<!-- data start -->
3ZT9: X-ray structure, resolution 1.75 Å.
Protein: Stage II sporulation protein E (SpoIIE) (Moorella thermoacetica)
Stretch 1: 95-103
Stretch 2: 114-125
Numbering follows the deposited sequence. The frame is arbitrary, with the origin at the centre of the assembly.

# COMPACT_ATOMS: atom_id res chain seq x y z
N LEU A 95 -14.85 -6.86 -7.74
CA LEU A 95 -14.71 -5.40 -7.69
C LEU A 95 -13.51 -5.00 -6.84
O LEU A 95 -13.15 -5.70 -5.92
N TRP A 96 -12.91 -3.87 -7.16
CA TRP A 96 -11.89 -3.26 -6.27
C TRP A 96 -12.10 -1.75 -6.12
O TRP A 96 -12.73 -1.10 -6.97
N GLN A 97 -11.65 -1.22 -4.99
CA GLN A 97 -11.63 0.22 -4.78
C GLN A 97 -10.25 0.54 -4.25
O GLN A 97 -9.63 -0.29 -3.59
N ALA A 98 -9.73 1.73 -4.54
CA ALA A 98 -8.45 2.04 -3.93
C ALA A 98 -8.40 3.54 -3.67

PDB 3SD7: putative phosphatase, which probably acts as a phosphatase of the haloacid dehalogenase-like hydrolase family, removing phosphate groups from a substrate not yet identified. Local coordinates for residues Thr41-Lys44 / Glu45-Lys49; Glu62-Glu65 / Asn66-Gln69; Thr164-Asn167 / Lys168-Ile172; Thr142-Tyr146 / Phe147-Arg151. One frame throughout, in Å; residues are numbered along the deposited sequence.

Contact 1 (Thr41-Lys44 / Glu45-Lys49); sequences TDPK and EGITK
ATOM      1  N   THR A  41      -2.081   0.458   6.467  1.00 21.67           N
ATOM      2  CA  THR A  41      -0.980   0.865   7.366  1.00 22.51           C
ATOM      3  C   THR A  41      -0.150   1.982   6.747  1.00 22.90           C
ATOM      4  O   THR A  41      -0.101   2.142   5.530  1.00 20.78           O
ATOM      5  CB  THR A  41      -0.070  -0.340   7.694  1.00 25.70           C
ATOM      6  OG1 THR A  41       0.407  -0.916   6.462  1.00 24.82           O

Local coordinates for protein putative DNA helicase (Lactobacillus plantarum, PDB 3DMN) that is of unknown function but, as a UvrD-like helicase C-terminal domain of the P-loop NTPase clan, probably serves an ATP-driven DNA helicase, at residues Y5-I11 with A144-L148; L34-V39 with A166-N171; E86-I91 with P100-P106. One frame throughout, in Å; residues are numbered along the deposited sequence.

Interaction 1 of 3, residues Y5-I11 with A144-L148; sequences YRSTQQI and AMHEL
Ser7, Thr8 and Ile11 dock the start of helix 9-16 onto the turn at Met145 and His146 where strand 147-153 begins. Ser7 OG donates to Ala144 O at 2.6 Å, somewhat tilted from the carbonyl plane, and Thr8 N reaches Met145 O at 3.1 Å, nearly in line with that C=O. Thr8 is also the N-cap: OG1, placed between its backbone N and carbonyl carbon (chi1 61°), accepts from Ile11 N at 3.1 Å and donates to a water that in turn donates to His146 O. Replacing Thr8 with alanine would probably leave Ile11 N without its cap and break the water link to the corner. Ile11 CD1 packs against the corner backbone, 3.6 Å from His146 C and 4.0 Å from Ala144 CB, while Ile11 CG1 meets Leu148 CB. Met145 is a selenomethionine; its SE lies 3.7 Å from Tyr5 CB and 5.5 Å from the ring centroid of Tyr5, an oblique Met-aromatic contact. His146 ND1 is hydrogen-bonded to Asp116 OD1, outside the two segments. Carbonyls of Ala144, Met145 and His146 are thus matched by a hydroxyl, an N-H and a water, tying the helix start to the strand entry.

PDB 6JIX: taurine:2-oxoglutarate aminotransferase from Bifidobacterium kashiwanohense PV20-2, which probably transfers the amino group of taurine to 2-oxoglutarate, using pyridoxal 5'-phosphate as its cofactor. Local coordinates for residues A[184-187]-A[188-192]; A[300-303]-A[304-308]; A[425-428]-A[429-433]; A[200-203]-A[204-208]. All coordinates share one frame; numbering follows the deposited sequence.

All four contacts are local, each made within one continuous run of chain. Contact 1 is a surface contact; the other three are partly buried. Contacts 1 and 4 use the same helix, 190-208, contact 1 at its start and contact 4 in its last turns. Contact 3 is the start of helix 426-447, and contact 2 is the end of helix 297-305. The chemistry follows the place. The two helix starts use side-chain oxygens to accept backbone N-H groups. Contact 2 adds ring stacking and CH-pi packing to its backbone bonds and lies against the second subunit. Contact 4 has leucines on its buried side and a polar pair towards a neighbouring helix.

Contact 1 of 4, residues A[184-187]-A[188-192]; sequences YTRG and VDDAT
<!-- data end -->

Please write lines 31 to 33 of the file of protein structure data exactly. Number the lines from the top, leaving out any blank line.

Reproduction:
Interaction 1 of 3, residues Y5-I11 with A144-L148; sequences YRSTQQI and AMHEL
Ser7, Thr8 and Ile11 dock the start of helix 9-16 onto the turn at Met145 and His146 where strand 147-153 begins. Ser7 OG donates to Ala144 O at 2.6 Å, somewhat tilted from the carbonyl plane, and Thr8 N reaches Met145 O at 3.1 Å, nearly in line with that C=O. Thr8 is also the N-cap: OG1, placed between its backbone N and carbonyl carbon (chi1 61°), accepts from Ile11 N at 3.1 Å and donates to a water that in turn donates to His146 O. Replacing Thr8 with alanine would probably leave Ile11 N without its cap and break the water link to the corner. Ile11 CD1 packs against the corner backbone, 3.6 Å from His146 C and 4.0 Å from Ala144 CB, while Ile11 CG1 meets Leu148 CB. Met145 is a selenomethionine; its SE lies 3.7 Å from Tyr5 CB and 5.5 Å from the ring centroid of Tyr5, an oblique Met-aromatic contact. His146 ND1 is hydrogen-bonded to Asp116 OD1, outside the two segments. Carbonyls of Ala144, Met145 and His146 are thus matched by a hydroxyl, an N-H and a water, tying the helix start to the strand entry.

PDB 6JIX: taurine:2-oxoglutarate aminotransferase from Bifidobacterium kashiwanohense PV20-2, which probably transfers the amino group of taurine to 2-oxoglutarate, using pyridoxal 5'-phosphate as its cofactor. Local coordinates for residues A[184-187]-A[188-192]; A[300-303]-A[304-308]; A[425-428]-A[429-433]; A[200-203]-A[204-208]. All coordinates share one frame; numbering follows the deposited sequence.